Stoma necrosis is an early postoperative complication resulting from inadequate stomal blood supply that can occur in up to 13% of ostomates.[4] [5] Stoma necrosis is most commonly associated with colostomies, emergent operations, and obesity.[3] Frequently, a stoma will appear mildly dusky in the immediate postoperative period, and it is important to distinguish between early venous congestion and arterial insufficiency. Venous congestion due to swelling or constriction of the stoma allows adequate arterial inflow but occludes venous drainage causing the stoma to swell and turn cyanotic or purple-colored. As postoperative edema subsides, venous outflow improves and the stoma will assume a normal postoperative hyperemic hue. Rarely, edema and venous outflow obstruction can cause transient mucosal sloughing, which can be tolerated provided the underlying bowel wall is viable. However, inadequate arterial inflow will cause full-thickness necrosis and generally cannot be tolerated.

The main cause of stoma necrosis is devascularization of the bowel conduit used for stoma creation. Devascularization can occur due to ligation of the primary blood vessel to that segment of bowel, inadequate collateral blood flow, or by excessive removal and dissection of peristomal mesentery (i.e., “cleaning off” the mesentery). Ischemia noted in the operating room should be immediately revised. Stoma revision techniques employed are dependent upon the length of ischemic bowel segment. Short segments (i.e., <5 cm) of ischemia limited to the distal stoma aspects can be ameliorated with simple mobilization to bring viable bowel to the skin surface. For example, an ischemic left-sided colostomy can sometimes be further mobilized without mobilization of the splenic flexure, with medial mobilization of the mesentery, and high inferior mesenteric vein ligation. Longer ischemic segments of bowel may require proper resection including mesentery division and full splenic flexure mobilization.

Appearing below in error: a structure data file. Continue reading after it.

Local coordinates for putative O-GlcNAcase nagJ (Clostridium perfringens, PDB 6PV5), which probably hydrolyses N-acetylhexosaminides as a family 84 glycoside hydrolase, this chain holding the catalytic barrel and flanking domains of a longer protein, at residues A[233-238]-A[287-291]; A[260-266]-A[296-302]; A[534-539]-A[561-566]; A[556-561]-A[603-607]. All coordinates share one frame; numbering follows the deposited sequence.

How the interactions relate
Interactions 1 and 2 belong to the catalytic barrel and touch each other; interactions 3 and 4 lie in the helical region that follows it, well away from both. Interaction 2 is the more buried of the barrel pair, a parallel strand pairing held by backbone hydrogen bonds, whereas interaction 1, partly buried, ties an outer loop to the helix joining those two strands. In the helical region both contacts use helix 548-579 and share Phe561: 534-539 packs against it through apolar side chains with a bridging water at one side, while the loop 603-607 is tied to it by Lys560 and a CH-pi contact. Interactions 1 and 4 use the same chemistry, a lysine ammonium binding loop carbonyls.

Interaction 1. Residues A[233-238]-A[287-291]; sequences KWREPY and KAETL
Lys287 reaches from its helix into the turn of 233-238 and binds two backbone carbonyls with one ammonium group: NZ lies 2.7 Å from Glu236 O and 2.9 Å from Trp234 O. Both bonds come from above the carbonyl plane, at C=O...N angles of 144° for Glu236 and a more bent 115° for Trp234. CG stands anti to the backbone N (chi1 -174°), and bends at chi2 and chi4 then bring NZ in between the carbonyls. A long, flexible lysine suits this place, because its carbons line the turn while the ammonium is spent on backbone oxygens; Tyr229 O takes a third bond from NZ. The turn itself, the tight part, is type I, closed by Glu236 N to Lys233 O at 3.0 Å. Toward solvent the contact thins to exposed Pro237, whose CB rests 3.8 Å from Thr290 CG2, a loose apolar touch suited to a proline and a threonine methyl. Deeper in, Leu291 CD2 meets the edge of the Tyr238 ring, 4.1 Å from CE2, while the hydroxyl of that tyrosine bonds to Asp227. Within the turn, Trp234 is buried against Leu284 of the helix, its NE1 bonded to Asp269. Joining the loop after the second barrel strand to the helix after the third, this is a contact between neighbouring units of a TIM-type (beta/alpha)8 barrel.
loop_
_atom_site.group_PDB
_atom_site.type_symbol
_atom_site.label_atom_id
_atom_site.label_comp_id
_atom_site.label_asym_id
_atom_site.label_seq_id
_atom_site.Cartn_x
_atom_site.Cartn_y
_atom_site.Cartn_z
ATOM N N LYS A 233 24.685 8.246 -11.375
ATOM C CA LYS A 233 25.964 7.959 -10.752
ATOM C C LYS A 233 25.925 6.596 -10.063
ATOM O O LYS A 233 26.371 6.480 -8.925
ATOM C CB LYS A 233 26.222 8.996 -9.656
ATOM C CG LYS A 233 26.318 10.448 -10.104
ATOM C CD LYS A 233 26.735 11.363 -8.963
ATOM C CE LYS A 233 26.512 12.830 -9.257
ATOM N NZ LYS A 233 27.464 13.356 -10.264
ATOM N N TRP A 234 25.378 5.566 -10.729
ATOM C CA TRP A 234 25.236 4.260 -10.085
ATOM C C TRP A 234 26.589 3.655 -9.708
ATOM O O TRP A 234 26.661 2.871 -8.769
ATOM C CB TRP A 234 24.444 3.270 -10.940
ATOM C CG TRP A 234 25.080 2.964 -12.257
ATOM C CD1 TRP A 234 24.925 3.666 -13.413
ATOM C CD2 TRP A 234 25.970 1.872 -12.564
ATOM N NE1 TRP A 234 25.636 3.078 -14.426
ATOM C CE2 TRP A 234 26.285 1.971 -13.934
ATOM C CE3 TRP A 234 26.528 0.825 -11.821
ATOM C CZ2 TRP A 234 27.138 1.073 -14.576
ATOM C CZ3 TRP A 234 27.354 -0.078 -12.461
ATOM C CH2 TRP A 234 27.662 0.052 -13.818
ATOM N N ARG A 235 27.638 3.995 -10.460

Often, full-thickness stoma necrosis does not become evident until several postoperative days. The management of delayed postoperative stoma ischemia depends upon the proximal extent of ischemia. Delayed colostomy necrosis or ischemia anterior (or distal) to the fascial level may carefully be observed and may not require stoma revision. While stomal stenosis may result, conventional wisdom dictates that it is better to leave the stoma in situ and manage it with local pouching strategies since the underlying conditions responsible for necrosis have worsened since stoma creation. Early, intense, postoperative inflammatory adhesions, bowel and mesentery edema, and abdominal wall impair stoma mobility making stoma revision difficult during the first few postoperative months.